• TA - I'm very conscientious about the type of junk they throw. I have no doubt that many younger kids hurt their arms. There is a way for a kid to throw a curve that doesn't put the pressure on the elbow/arm that a regular curve ball does. I've got two kids who can throw it that way and the ball still breaks quite a bit. For a couple others, it doesn't break much -- but it still functions as an off-speed. The only kid we have who was throwing a good slider was throwing it wrong in a way that could hurt his arm, so we switched to the curve. And there's always the "circle change-up" (moving the ball over one finger with the same motion as the fastball) that almost any kid can throw without extra strain. I'm probably not telling you anything you didn't already know. Basically, YES, you need to be careful about hurting a kid's arm--especially with curves where the elbow "snaps."

    By Blogger Mike, at 6/24/2004 11:21:00 AM  

  • Amazing! My thirteen-year-old was showing me the circle change-up the other day. I've played baseball all my life, and had never heard of it until then, and actually thought he had made it up just to confuse me. Then, you use the same term today. What are the odds? (Maybe I just don't know anything about pitching, and the odds of that are pretty good.)

    don

    By Anonymous Anonymous, at 6/24/2004 11:28:00 AM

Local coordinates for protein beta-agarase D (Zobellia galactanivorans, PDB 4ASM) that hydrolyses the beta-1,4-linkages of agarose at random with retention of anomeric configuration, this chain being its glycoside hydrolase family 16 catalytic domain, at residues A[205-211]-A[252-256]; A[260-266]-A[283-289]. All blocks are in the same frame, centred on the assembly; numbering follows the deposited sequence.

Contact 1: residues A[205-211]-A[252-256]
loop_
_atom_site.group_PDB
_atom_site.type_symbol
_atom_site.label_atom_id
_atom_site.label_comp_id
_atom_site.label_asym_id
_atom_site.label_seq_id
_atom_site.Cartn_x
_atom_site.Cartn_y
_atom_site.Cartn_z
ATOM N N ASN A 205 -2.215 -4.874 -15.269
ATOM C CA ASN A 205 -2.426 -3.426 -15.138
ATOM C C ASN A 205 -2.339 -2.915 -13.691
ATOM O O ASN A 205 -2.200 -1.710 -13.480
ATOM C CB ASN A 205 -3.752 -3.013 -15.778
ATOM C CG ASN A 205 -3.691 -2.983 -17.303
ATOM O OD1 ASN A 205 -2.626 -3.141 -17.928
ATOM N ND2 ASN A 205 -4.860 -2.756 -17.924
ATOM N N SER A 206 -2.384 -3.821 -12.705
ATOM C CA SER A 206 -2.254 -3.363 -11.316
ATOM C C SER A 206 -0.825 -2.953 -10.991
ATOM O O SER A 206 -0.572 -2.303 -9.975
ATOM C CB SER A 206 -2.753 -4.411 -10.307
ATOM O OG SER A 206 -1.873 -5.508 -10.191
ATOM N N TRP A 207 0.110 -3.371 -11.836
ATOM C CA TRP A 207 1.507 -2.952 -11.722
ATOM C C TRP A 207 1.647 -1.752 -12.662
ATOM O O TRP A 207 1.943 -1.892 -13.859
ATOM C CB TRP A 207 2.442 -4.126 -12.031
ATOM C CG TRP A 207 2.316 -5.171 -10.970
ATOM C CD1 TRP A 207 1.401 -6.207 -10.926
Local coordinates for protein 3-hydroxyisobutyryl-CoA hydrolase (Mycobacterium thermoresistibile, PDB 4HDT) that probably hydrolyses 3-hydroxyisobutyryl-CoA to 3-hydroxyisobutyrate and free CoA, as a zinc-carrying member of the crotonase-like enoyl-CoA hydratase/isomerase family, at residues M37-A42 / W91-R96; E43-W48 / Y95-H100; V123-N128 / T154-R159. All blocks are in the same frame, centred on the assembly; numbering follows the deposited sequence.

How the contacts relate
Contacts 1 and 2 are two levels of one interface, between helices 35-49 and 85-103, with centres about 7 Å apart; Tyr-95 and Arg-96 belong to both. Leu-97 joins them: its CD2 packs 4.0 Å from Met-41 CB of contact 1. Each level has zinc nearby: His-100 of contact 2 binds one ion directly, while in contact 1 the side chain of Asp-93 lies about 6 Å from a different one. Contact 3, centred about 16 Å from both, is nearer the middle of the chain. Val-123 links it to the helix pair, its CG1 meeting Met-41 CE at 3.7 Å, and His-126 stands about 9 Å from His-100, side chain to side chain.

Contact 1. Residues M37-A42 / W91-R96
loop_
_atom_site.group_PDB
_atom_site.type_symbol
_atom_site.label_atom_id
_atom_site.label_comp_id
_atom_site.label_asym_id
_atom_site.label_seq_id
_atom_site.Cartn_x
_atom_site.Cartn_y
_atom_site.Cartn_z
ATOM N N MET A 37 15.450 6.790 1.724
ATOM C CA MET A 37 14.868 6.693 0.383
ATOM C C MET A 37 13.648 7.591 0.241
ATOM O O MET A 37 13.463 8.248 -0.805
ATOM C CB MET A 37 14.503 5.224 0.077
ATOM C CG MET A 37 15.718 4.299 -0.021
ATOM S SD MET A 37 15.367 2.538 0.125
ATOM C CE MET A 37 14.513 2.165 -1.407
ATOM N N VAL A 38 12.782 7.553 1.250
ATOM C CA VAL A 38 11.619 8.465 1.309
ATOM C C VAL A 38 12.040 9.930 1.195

• Nolan Ryan threw one of the Nastiest circle change ups ever. I think that pitch is second only to a wicked splitter for a power pitcher to follow up a few heaters with to get a hitter off balance.

    just in case you wanted to know...

    By Blogger Joel Quile, at 6/24/2004 12:15:00 PM  

  • I love boy language

    By Anonymous Anonymous, at 6/24/2004 02:38:00 PM  

  • Normally if someone's talking about something I'm completely ignorant of, I'd start a side conversation about something equally obscure to them. Only in my case, that's Hebrew, Greek, and general Bible stuff -- and I have a hunch a *couple* of people might not be so out of their depths there... (Well, except maybe the from birth c of C'ers in the old testament stuff... ^_~ -- just kidding! Don't kill me!)

    By Blogger Q, at 6/24/2004 02:51:00 PM  

  • Q,

    Well, of course, you know that baseball was invented by God in the Big Inning. I know! It's an old joke and not a great one at that.

    By Anonymous Anonymous, at 6/24/2004 04:19:00 PM  

  • Of course it was. The eighth commandment was originally "Thou shalt not steal, unless given the sign by the third base coach", but was shortened after Moses broke the tablets. He was charged with an error.

    don

    By Anonymous Anonymous, at 6/25/2004 07:19:00 AM